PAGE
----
3. Senior capstone project (5 units): The capstone project will be an original and integrative research project, guided by advisers in both departments, drawing on knowledge and skills in both areas, and counting towards the joint major on the Classics side. This will likely be independent study with Classics faculty or a course with a required project. It is also possible for honors thesis work in Classics to count towards this requirement, if the thesis project has a significant computational component. Projects might include analysis of archaeological or historical data, digital editions of texts, analyses of ancient corpora, digital representations and engagements with historical problems in the study of the ancient world, study of natural language processing as applied to literary analysis of ancient texts. 
All ePortfolio and senior capstone projects must be approved by the Director of Undergraduate Studies. 

Declaring a Joint Major Program

To declare the joint major, students must first declare each major through Axess, and then submit the Declaration or Change of Undergraduate Major, Minor, Honors, or Degree Program. The Major-Minor and Multiple Major Course Approval Form is required for graduation for students with a joint major.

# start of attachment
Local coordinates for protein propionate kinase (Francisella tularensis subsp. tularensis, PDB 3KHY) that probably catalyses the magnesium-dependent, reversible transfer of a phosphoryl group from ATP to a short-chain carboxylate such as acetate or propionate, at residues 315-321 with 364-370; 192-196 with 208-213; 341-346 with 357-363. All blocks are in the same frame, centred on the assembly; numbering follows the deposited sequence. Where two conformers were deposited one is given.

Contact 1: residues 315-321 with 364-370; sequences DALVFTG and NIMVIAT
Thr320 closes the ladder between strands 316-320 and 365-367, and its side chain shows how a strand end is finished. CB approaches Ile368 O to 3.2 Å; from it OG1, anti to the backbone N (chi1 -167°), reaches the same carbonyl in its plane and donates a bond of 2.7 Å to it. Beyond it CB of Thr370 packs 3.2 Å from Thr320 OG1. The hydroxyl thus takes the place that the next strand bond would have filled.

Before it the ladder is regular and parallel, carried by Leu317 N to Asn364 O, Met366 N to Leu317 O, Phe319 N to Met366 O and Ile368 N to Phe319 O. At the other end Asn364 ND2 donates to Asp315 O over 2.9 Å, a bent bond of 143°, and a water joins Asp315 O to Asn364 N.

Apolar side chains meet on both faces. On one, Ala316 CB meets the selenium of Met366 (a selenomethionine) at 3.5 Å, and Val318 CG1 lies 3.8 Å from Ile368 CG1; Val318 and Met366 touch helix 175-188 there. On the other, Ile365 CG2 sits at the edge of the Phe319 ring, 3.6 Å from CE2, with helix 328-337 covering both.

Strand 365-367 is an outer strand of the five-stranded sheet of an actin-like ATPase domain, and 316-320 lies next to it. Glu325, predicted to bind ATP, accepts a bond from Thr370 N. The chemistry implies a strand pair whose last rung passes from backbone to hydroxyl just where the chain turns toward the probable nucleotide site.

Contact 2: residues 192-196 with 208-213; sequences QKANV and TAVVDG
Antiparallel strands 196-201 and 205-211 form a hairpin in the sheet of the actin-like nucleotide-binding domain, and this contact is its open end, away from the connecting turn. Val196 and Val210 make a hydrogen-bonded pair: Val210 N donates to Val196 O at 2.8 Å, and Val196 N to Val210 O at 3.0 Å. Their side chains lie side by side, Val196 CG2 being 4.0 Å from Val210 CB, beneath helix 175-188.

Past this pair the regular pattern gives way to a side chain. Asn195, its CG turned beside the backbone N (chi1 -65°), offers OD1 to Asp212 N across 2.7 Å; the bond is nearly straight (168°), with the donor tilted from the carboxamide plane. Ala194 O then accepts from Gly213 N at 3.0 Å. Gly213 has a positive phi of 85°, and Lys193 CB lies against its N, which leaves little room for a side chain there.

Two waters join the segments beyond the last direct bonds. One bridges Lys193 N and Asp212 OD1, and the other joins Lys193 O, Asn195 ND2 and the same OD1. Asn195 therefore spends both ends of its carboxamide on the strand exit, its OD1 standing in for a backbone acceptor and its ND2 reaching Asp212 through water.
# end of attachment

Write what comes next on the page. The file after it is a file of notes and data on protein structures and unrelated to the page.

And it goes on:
Dropping a Joint Major Program

To drop the joint major, students must submit the Declaration or Change of Undergraduate Major, Minor, Honors, or Degree Program. Students may also consult the Student Services Center with questions concerning dropping the joint major.

Transcript and Diploma

Students completing a joint major graduate with a B.A.S. degree. The two majors are identified on one diploma separated by a hyphen. There will be a notation indicating that the student has completed a "Joint Major."  The two majors are identified on the transcript with a notation indicating that the student has completed a "Joint Major."

Minor in Classics

The Director of Undergraduate Studies meets with each student who opts for the minor to discuss curriculum choices and assigns the student an adviser in the relevant field. Students are required to work closely with their advisers to create a cohesive curriculum within each area. Students who minor in Classics are required to take CLASSICS 150 Majors Seminar, which is writing intensive. Completion of the minor requires a minimum of 20 units.

Students may choose among four fields of study for the minor in Classics:

  • Classical Languages
  • Ancient History
  • Literature and Philosophy
  • Classical Studies

These fields of study are declared on Axess; they do not appear on the transcript or the diploma.

I. Classical Languages